Earlier a few folks reading my enthusiasm about Sun 'n Fun 2015 exhibits of Part 103 machines voiced doubt that these machines can actually qualify — meeting the challenging empty weight of 254 pounds (278 if a parachute is mounted; more if floats are added); the max speed of 55 knots or 63 mph; the stall of 24 knots or 28 mph; the five gallons of fuel, and, well ... that's nearly it.

Of course I couldn't weigh each machine out in the fields of Sun 'n Fun's Paradise City, but I did probe with each vendor interviewed, "Are you certain this meets Part 103's parameters faithfully?" Each answered, "Yes!" although they also noted that customers sometimes like to add options that can push the vehicle out of 103.

Engine choices are standard 40-hp Kawasaki 440 or 45-hp MZ-201.
One of the most fun was Evolution Trikes brand-new Rev, which is perhaps shortened from Revo, their super-deluxe two seat trike featuring every bell and whistle known to trike developers. However, although Rev is highly simplified compared to Revo, it has everything I'd want on a trike and has a very special arrangement to help you maneuver the machine when its is folded for transport or storage.

As you look at the lead photo, you have to wonder if this thing just crashed and jumbled its tubing into a mess. You can be excused for wondering. However, what you see above is Rev in compact — and wheeled — form so it can be moved around easily inside a hangar or onto a trailer. Because Part 103 trikes are limited to 60 mph, owners may trailer their rig; also, an enclosed trailer can make an inexpensive hangar.

Rev cleverly folds from its collapsed configuration to flight or the reverse in a mere six minutes and even those minutes won't strain your back, thanks to the ingenious thinking of lead developer Larry Mednick. He's proved his design prowess with the marvelous Revo and he's done it again with the far simpler Rev.

Note the lack of a forward support tube, common on nearly all trikes. This eases entry significantly and opens up visibility more than you might think. Rev uses a mostly single surface with with clever rib fittings to make for fast assembly.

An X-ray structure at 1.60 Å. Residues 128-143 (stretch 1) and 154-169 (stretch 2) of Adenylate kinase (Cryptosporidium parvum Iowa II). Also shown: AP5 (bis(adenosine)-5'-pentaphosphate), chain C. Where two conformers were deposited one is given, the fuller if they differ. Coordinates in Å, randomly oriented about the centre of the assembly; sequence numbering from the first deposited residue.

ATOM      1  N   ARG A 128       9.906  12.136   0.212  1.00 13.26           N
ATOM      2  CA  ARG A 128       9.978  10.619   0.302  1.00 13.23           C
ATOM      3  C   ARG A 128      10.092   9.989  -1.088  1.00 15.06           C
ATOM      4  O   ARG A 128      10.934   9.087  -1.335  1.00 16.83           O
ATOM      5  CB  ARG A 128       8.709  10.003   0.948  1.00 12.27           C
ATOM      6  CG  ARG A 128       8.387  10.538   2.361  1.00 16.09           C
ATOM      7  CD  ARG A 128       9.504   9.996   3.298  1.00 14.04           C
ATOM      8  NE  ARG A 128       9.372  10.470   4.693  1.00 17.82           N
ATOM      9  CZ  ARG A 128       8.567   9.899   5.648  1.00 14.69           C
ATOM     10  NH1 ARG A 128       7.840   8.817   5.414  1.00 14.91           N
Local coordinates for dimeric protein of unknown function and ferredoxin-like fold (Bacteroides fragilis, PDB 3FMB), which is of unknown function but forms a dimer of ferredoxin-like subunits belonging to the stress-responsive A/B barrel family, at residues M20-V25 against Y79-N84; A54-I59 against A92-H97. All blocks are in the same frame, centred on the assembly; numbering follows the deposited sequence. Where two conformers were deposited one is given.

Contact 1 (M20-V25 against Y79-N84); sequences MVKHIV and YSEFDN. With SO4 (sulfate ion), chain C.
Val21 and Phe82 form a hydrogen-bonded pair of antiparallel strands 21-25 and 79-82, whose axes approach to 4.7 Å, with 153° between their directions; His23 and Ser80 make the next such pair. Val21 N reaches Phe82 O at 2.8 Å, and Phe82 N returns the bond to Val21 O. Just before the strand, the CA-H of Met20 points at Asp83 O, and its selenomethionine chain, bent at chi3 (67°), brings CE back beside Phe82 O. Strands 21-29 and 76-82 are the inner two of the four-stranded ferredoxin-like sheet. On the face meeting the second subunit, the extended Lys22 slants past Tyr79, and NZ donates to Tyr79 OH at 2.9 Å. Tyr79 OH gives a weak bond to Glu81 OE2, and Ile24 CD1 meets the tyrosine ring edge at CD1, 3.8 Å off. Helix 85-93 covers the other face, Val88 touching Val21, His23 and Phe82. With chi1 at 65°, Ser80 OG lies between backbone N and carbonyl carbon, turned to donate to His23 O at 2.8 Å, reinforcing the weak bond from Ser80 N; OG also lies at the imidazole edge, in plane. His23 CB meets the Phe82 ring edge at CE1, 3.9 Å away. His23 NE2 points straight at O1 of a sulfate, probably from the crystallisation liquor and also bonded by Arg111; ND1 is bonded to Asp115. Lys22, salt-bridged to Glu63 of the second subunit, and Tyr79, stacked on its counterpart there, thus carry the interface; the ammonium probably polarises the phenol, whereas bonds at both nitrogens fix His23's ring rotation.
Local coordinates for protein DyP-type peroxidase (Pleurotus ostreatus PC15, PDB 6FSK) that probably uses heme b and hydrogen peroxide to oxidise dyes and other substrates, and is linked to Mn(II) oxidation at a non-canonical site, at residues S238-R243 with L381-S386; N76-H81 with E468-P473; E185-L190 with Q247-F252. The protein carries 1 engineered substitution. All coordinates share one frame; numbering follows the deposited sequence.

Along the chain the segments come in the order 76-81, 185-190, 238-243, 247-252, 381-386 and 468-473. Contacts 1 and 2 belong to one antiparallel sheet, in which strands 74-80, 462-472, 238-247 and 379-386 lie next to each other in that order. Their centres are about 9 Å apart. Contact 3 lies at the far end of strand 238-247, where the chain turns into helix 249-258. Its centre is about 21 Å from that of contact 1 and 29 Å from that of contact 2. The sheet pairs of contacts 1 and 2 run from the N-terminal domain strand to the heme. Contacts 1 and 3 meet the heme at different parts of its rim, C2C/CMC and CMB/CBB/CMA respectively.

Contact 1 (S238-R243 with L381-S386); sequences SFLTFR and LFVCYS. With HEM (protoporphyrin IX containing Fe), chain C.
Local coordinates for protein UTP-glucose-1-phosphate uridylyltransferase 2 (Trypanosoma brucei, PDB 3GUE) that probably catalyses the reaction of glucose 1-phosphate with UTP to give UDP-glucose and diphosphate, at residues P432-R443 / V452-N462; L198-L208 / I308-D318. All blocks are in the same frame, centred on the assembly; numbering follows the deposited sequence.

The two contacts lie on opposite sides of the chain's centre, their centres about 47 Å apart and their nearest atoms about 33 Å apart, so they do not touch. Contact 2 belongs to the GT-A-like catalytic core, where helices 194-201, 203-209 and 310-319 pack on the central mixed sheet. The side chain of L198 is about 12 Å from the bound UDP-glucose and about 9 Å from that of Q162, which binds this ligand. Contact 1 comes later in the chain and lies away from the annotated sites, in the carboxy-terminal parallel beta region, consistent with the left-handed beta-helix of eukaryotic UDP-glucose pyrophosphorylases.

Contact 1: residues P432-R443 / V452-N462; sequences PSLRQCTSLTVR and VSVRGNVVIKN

Rev's wing is intended to stay attached, folding into flight position while mounted to the trike carriage. Then the carriage itself folds to allow movement on the ground with a second carriage (see second and fourth photos). Yet, as the late-night TV advertorials boast, "That's not all!"

Once the wings — of this simpler, single surface design with nifty wing ribs that insert easier than ever — are unfolded, the ground-movement carriage is detached, and the nosewheel assembly plugged in, the wing lifts quite easily into flying condition. Even the "haul-back" is easier (haul-back is an action to fully deploy and tension the wings to flying condition; it can be difficult on some large, tight wings).

One the wing is fully erected over its carriage, you attach the standard forward support strut ... except, nope, you don't! Like very few trikes on the market, Rev is design to support the wing from the rear, making forward visibility the best I've seen in recent memory. This has been done before, but it's rare and the earlier efforts were not this slick. For those nervous about the lack of a forward strut, Rev is designed to accommodate one if you wish (as an option).

[Top left, clockwise] ... Rev instrument panel. Note black part under front edge of seat; this is part of the front suspension Rev's ground maneuvering carriage Parachute (white canister) is nestled in front of engine and, again, note black part that provides main gear leg suspension parachute handle.
Similar to his superb Revo, Larry has left few details needing any further attention. As you look at the detail image collage, you see the whole creation is thoughtfully considered. An instrument panel is nestled behind the beefy front wheel; it can be configured in various ways (though you'll need to restrain your impulses if Rev is to remain in Part 103). It has comfortable foot rests and even the throttle hook up to the right pedal is neatly achieved.

Large main gear tires combine with a robust nosewheel to assure landing on rough fields won't provide a threat and all three wheels use a smart but simple and light form of suspension (see black insert in rear gear leg and under the seat of the front support arms). Even the nosewheel gusset has a fine touch with the product name machined into the plate. A parachute is fitted, allowing empty weight to rise in a way that "buys" a few extra pounds (the parachute weighs slightly less than FAA's AC 103-7 allows).

Of course, some buyers will simply have to add some options and Evolution has several. Adding too much will push Rev into Experimental Amateur Built where a pilot license, medical, and N-number will be needed but Evolution offers various ways to personalize your Rev. Looking like the one in the photos and fully optioned out, Rev will exceed $33,000. However, with its standard Kawasaki 440 (40 hp) engine and still a mighty nice machine, Rev lists for just $17,900. That's terrific. Go, Rev!


Is Diesel Power for LSA Superior? Yes!
By Dan Johnson, May 2, 2015

"So, it looks like Rotax has finally got some worthy competition," was a comment I received as I walked into the Sun 'n Fun press headquarters work room. The observation came from a fellow journalist at one of the big aviation magazines. He is aware Rotax dominates the light aircraft market with an estimated 75-80% of all engine installations, even higher overseas. Who is going to give the big Austrian engine manufacturer some competition?